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Secondary Ed Program Director: 'Teaching Is About Caring for Students First'

Susan Alford is the Director of the Secondary Teacher Education Program at Bellevue University. The program recently received formal approval of its Secondary Teacher Education Program endorsement programs from the Nebraska State Board of Education. 

I know the teacher education program at Bellevue University is just a few years old, but that you're not new to education. Can you tell me your experience as either a practicing teacher or as an educator preparing future teachers?

I have been in education for 35 years starting with being a high school Special Education teacher at Gretna Public Schools. Most of my teaching career has been dedicated to preparing teachers to teach. I helped start a teacher education program at Grace University and taught many teaching courses, as well. I have also taught at Concordia University and Doane University before coming to Bellevue University.

I know you grew up and went to school in Japan and the Philippines. Generally, how does education differ around the world? Or, what are the similarities?

One of the biggest differences is that students are bilingual and often multilingual and school is taught in more than one language. Being bilingual is a great addition to learning. Another difference is that U.S. schools foster collaboration and group work while schools around the world tend toward individualism and competitive environments. We also value learning through student engagement in active participation. Asian schools tend to learn through memorization and recitation. The teaching methods may be different but children are children no matter what country and they all deserve the best teachers.

What is your favorite thing about working at Bellevue University?

I love the challenge of the job and the creativity I can bring to planning. Even though my first year was in the middle of the pandemic, I appreciated the faculty I met on Zoom meetings and how encouraging everyone was.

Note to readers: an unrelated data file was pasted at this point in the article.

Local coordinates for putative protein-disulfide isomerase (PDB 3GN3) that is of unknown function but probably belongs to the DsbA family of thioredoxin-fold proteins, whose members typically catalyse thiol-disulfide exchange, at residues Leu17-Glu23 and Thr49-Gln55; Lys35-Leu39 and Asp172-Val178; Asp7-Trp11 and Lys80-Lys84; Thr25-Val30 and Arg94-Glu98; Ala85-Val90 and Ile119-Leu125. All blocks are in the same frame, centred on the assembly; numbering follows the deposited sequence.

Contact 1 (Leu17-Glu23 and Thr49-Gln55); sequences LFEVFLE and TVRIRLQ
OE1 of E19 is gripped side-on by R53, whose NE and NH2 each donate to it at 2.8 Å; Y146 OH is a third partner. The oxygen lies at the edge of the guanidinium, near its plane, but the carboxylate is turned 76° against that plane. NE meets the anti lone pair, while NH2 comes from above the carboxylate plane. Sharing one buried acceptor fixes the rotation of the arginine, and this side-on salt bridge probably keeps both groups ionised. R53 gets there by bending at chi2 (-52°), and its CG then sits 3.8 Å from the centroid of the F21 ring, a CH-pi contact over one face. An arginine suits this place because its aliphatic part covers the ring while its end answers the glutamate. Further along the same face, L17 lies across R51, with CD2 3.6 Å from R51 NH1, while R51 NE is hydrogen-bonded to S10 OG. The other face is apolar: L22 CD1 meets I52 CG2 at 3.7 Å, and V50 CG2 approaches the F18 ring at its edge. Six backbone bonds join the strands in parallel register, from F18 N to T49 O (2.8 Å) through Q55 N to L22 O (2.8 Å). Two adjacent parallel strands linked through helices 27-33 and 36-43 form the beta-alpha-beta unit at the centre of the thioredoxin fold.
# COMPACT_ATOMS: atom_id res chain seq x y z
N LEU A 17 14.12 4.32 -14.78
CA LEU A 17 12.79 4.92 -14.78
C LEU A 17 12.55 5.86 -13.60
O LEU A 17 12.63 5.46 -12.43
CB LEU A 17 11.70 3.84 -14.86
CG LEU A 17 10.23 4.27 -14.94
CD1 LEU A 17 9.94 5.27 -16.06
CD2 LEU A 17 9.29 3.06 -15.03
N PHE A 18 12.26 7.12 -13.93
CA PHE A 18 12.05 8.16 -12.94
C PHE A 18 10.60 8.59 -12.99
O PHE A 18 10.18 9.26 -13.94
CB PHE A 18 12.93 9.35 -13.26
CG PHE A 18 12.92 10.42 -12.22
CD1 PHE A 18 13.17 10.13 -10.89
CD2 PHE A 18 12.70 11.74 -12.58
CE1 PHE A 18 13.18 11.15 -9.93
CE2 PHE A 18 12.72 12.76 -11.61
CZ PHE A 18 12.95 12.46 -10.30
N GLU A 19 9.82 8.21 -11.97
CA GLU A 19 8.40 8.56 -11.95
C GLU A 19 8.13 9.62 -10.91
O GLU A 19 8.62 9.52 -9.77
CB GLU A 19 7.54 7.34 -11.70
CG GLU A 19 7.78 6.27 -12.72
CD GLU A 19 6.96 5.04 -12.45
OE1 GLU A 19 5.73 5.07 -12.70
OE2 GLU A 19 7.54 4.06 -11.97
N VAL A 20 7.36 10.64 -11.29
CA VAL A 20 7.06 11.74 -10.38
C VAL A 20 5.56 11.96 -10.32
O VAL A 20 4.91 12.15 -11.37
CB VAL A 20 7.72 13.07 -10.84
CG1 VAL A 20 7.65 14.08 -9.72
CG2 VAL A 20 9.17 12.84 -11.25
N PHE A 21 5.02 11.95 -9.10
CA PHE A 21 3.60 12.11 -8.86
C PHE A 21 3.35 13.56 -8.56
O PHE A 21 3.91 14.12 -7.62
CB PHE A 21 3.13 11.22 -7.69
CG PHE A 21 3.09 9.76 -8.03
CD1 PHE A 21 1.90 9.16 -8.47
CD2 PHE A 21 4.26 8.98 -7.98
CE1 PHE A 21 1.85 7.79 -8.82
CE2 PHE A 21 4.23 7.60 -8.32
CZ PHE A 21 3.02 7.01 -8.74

What have you learned over years of experience in preparing teachers?

One thing I have learned has made a difference in all my teaching. One of my favorite quotes explains it well, “Students don't care how much you know until they know how much you care.” Teaching is about caring for students first.

Can you give people outside the teaching profession an idea of the depth of preparation that goes into preparing and educating teachers to be in the classroom?

Teacher preparation takes classes in subjects like teaching and learning theories, as well as child development and psychology. Teachers need to be masters of many different areas, including special education, assessment, cultural diversity, and technology. Preparing new teachers means getting them into the classroom environment as soon as possible. Our teachers complete practicum every semester and finish off with full-time student teaching for one semester.

Are there goals moving forward that you would like to share?

Some goals for the Bellevue Teacher Education program include (adding) teaching endorsements in English as a Second Language and Special Education and Middle Level Education. Long-term goals include developing a Master’s (degree) of Arts in Teaching.

What does Bellevue University mean to you?

Bellevue University has meant a place to meet new friends and colleagues. I have found a home in with others who have the passion for preparing teachers.

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